Attrition: Roadside Bombs Fail For The Taliban


November 27, 2012: In Afghanistan the Taliban have a problem with their use of roadside (or trailside) bombs. These devices are not working out as expected. It all began five years ago when, seeing (incorrectly) how successful the Iraqi Islamic terrorists were with these weapons, the Taliban began using them in a big way in 2007 (when 3,000 were used). That was the same year that the Iraqi roadside bomb campaign collapsed. No matter, the Taliban were committed and they had plenty of cash from the drug gangs to pay rural tribesmen to build, place, and detonate these bombs. In 2007, 78 foreign soldiers were killed with these weapons, which comes out to 38 bombs for each foreign soldier killed. That ratio held until 2010, when 368 foreign troops died. But then things began to fall apart (because of countermeasures). Last year only 252 foreign troops died from these bombs, but it took 66 bombs to cause each fatality. It got worse this year, when foreign troops deaths declined by half and it took over 130 bombs to cause each of these fatalities.

The bombs are killing some Afghan soldiers and police, but mainly they are killing a lot of Afghan civilians. Taliban leaders noted last year that the increasing number of civilians killed by Taliban bombs and terror was counterproductive and ordered more care to be taken to avoid civilian deaths. As a result, the same number of bombs were used this year as last (1,200-1,400 a month) but more of them were detected (by civilians as well as Afghan and foreign troops) and destroyed or disabled. In some cases the tribesmen hired to make and place the bombs scammed the Taliban by building a shoddy bomb and placing it with the intention of never setting it off. Taliban commanders tended to look the other way at this, as it kept civilian deaths down and morale up among the few tribesmen who still supported the Taliban. This kept the Taliban brass content, although still concerned about how ineffective their forces had become.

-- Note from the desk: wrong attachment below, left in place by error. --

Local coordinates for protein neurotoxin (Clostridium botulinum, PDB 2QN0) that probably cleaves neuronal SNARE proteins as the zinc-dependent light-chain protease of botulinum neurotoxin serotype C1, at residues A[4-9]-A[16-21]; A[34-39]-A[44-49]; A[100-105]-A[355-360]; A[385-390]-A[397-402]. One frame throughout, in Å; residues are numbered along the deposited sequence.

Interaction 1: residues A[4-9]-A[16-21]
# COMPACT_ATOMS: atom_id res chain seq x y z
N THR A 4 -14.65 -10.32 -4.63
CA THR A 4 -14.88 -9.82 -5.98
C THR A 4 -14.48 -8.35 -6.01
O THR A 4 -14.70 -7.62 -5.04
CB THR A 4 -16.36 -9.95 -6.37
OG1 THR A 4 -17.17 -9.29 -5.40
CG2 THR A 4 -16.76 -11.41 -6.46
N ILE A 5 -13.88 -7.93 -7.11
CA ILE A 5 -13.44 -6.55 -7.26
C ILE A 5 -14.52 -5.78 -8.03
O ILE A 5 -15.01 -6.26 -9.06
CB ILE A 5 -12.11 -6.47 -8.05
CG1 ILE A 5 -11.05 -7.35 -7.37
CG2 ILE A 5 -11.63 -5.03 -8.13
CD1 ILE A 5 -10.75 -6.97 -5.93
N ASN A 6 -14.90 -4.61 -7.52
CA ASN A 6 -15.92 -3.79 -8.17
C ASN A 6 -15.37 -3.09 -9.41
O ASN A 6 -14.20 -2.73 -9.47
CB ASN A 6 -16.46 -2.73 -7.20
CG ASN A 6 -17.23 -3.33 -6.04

The Taliban also had problems with their own loss rate. For years there had been about 5,000 tribesmen killed a year while working for the Taliban. These were mostly young guys in their late teens or twenties and from a small population (a few million people). Even though the Taliban paid well, better than the police (who were, unlike soldiers, hired locally), the uneducated, often illiterate, Taliban fighters became less enthusiastic and paying them more didn’t help. They might not be able to read but they could count, and it was obvious that Afghan soldiers and police were taking far fewer casualties. The foreign troops, all long-term professionals, were very hard to kill. Taliban leaders had to lower the losses of their fighters or risk losing the ability to recruit many more of them. The roadside bombs were supposed to help lower Taliban losses, but that didn’t happen until this year, when Taliban commanders were ordered to avoid combat in a big way. Despite that, Afghan and foreign troops kept hunting down Taliban fighters and killing about 500 of them a month. Many more were wounded, surrendered, captured, or deserted. The Taliban are hoping that things will get better after 2014, when most of the foreign troops leave. But Afghan troops and police will still have a lot of the equipment used by the foreign troops, including the stuff that neutralized the roadside bombs.




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